From here one binary looks to be of particular interest (assuming we are susan 😉 )

From our initial ‘id’ we know that susan is a member of itservices and it seems that xxd has been set as an SUID root file (i.e. it will run with the privileges of the owner of the file rather than the invoking user) and execution rights have been granted to the group itservices, bonus!

For this PoC we’ll read the sensitive file /etc/shadow.

Method 6
Exploit: SUID #2
User: Any

Refering back to Method 5: SUID #1 we’ll use the same command to mimic the above results.

One file looks particularly interesting…

Referring to we can see that there seems to be a nice easy breakout avaliable.

Method 7
Exploit: NFS (low privileged access)
User: Remote

For this task we’re going to take a new perspective and port scan the host. From the results we see that SSH and NFS (TCP 22 and 2049 respectively) are open.

Additionally we’re going to use an attacking host based on Kali (apt-get install nfs-common will ensure you have the required NFS client tools to hand).

Firstly we’ll need to identify any exported NFS resources.

It seems like /home/peter is available for us to mount.
To cut a long story short root squashing is enabled here so there’s no direct route to root. However, we have this NFS share mounted on Kali (on which we’re root) so it’s possible for us to create a new user with the same uid/gid as that on the export (1001/1005) and then become that user aka peter.
As peter it’s now possible to write to the export (/home/peter).
Essentially we now have access to /home/peter on, albeit mounted locally on Kali. We can now use a well known hack to create and copy our public SSH key to the users’ authorized_keys file (as their home directory has been shared), in this instance /home/peter/.ssh/authorized_keys. This will then allow us to log in as the target user, assuming that we have the corresponding private key.

For more information on this trick you can refer to resources here and here.

Firstly to create a SSH public/private key pair.

Now to create a .ssh directory within the exported /home/peter/ directory.
Now to copy our newly created public key to the authorized_keys file on the NFS mount.
Assuming all has gone to plan we should be able to SSH into as peter.

Method 8
Exploit: docker
User: peter

As we have established a session as peter on (see method 7 above for further details) we can now continue to see what this user has access to.

Looking at the id info for peter, it seems he is a member of the powerful docker group.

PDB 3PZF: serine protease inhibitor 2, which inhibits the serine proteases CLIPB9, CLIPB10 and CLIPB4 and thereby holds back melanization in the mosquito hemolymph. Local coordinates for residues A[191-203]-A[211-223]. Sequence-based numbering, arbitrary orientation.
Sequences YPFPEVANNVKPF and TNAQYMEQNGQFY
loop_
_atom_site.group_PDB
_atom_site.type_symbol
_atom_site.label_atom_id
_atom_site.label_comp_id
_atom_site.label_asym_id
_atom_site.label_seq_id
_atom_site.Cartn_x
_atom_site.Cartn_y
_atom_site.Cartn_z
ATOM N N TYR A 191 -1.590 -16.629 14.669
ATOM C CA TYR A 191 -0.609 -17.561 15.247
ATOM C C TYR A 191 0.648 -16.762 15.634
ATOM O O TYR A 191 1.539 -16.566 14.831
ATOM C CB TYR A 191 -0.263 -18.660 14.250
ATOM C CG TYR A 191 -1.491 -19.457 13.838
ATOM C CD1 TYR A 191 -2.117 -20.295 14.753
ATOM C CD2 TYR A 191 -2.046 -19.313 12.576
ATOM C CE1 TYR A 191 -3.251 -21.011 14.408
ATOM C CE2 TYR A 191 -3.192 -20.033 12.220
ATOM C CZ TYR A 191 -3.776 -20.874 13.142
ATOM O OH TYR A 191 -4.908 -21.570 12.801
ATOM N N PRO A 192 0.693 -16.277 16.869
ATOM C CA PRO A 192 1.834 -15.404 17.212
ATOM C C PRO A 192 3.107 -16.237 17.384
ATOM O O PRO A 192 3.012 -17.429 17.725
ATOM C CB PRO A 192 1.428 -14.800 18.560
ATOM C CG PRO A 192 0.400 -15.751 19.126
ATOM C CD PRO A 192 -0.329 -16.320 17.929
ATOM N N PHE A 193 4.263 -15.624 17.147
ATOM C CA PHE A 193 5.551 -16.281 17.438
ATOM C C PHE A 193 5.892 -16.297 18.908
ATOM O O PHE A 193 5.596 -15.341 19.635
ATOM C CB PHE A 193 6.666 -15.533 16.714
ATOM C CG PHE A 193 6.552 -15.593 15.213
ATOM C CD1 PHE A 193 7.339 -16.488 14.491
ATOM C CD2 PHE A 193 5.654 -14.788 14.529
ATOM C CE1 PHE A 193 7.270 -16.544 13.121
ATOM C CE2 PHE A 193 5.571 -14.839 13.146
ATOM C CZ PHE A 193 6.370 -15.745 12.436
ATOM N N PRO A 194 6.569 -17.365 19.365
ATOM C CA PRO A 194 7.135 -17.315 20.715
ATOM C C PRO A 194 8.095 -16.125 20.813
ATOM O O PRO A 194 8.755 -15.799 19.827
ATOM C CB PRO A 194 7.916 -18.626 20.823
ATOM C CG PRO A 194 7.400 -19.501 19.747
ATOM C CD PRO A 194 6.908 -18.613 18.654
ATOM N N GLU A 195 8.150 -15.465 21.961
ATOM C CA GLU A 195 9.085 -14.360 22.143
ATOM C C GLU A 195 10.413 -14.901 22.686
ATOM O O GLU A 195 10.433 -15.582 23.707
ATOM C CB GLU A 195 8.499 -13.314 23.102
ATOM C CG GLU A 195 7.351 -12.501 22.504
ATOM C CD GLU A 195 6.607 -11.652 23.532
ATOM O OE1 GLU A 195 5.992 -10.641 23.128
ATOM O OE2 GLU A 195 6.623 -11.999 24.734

There are a number of articles on docker security and many posts on abusing the docker group,  there’s even a Metasploit module targeting just this issue!

There are a number of ways to abuse this configuration, but @felplacerad highlighted a very simple method using the rootplease image from the Docker hub.

Method 9
Exploit: sudo
User: peter

Continuing with abusing the privileges peter holds, let’s see if this user has sudo privileges.

We’re now quite familiar with and there’s another one-liner that’ll get us root.

Method 10
Exploit: systemd
User: peter

Lastly, let’s take a look at the systemd configuration.

It seems that peter owns the file debug.service and he has read/write access to this file.

Viewing the file contents alludes to a service debugging that is calling a binary located at /root/debug which is run as root.

There are numerous resources related to systemd services, one of the more digestible short articles can be found here.

To exploit this we’re going to use a technique similar to that of the sudo ssh exploit as detailed in Method 1. Firstly let’s create a new script that’ll copy bash to systemdbash and set the SUID bit on this shell. Don’t forget to make this script executable!

Next we need to modify debug.service to call our script (remember root calls the debug.service that in turn calls our script).
The easiest way to invoke this service to to hard boot the VM. Once our session retruns we should find a new SUID root systemdbash shell available for our abuse.
That’s about it!

There may have also been a weak root password, but we’ll leave that for you to discover 😉

We hope you’ve had fun playing and learning from and keep an eye on our feed for upcoming challenges.